'Assassin's Creed Valhalla' Is Making Some Welcome Changes To Progression
Assassin's Creed Origins and Odyssey are excellent games, although both were certainly guilty of a skewed approach to progression. While Origins did this to a much lesser extent, Odyssey saw players run into some horrendous progression walls. Quests or enemies were nigh-on impossible to beat unless you were willing to grind away on dull side activities, especially towards the end of the game.
The good news is that despite continuing down the same RPG path as its predecessor, Assassin's Creed Valhalla will take a different approach to progression. Creative director Ashraf Ismail confirmed in a recent interview with Kotaku that your viking adventure won't come to a grinding halt by throwing insurmountable level barriers in the way.
Ismail explained that Valhalla will feature a new XP system inspired by the criticisms aimed at Origins and Odyssey. Fans might also remember the particularly controversial way that Odyssey gave players the chance to purchase XP Boosters with real-world money, something that has also seemingly been ousted.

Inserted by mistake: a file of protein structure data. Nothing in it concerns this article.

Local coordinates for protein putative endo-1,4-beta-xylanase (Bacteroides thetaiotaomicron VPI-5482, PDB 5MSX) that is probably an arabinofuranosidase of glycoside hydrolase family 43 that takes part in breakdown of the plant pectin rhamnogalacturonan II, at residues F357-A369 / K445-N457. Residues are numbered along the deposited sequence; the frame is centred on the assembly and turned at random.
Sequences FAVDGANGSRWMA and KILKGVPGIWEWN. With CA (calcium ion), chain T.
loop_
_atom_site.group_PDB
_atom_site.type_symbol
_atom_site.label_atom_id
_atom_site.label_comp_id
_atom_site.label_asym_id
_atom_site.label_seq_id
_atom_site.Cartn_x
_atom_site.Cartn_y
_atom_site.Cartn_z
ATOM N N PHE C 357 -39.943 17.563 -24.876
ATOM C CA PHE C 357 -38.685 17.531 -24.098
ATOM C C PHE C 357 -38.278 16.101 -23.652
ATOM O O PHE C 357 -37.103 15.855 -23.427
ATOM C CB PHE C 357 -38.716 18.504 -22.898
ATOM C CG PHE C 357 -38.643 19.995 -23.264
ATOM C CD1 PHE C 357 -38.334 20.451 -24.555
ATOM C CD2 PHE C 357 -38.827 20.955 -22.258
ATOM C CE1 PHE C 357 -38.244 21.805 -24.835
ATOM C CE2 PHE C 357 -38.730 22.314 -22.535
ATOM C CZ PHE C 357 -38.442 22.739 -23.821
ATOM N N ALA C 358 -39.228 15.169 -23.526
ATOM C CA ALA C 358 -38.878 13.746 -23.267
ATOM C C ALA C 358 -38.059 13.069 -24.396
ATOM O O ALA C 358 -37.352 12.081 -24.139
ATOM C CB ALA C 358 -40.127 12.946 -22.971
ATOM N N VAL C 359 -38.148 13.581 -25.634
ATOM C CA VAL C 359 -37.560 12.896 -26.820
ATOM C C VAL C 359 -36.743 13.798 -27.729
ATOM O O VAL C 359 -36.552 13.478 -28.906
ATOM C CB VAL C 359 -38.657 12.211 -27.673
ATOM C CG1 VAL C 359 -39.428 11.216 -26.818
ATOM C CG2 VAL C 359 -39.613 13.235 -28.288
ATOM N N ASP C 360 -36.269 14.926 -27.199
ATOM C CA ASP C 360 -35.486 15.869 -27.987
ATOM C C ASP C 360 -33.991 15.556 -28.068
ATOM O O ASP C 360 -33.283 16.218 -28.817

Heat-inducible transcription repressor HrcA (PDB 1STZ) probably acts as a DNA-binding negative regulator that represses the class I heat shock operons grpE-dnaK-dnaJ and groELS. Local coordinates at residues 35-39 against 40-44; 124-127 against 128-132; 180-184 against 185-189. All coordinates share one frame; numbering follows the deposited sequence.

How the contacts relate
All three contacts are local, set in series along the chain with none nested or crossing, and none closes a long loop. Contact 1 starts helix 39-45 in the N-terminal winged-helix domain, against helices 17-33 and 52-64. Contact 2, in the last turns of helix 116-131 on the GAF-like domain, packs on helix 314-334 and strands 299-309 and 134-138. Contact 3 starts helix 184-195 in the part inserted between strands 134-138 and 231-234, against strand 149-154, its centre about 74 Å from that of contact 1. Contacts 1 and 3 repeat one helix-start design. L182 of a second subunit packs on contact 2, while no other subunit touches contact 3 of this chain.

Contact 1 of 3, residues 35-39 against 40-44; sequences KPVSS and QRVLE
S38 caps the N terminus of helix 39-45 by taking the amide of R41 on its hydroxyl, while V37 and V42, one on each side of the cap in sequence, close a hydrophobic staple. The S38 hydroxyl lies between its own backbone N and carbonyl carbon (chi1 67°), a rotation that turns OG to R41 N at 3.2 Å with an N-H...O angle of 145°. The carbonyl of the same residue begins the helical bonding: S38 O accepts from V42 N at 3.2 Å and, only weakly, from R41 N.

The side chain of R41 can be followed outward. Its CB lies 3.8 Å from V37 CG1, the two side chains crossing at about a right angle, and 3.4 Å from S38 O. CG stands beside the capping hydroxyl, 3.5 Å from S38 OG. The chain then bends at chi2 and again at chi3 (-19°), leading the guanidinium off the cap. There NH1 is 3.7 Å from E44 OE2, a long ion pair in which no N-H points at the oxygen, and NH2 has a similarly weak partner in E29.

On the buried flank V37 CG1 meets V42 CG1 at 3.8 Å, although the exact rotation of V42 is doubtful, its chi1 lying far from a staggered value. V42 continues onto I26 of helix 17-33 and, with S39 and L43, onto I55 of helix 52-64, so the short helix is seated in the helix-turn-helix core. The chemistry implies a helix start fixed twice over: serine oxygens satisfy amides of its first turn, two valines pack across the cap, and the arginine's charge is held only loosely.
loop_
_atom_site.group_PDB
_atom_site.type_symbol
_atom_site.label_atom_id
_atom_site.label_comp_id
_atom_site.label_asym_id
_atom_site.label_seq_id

"So we've reflected a lot since Origins on progression and what that means for players," Ismail said. "And we have a new take on progression in this game. We have more the concept of power, power that is gained through, let's say, the player gaining skills."
Ismail added this means that Valhalla will avoid "any kind of big progression walls" that could artificially pause or derail your adventure. Instead, you should be able to explore and follow the story as you see fit. That doesn't mean there won't be plenty of side activities, it just means whether or not you do them will always be up to you.
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While Ismail wouldn't explicitly confirm if the controversial XP Boosters are gone for good, he did stress that Ubisoft wants to "earn every single penny that you're going to pay" for Valhalla. This doesn't mean the game won't have microtransactions, but it suggests this particular aspect has been consigned to the bin - or at least toned down massively.
Elsewhere in the interview, Ismail hinted that we might actually have the option to avoid violence in some cases. This might not be exactly what a lot of people playing a game about viking warriors want to do, but it's cool that the option is there for those that want to change it up.
"When you set out into the world, to go after whatever that is, you get embroiled into politics," he said. "You get caught up into a journey. We give options within that. So sometimes, yes, it means that you can, let's say, negotiate to resolve something."
I can't wait to play as a viking who specialises in conflict in resolution. Then again, I do like the idea of using the one-shot hidden blade on enemies, a returning feature that proves this new Assassin's Creed hasn't forgotten its roots.
Featured Image Credit: Ubisoft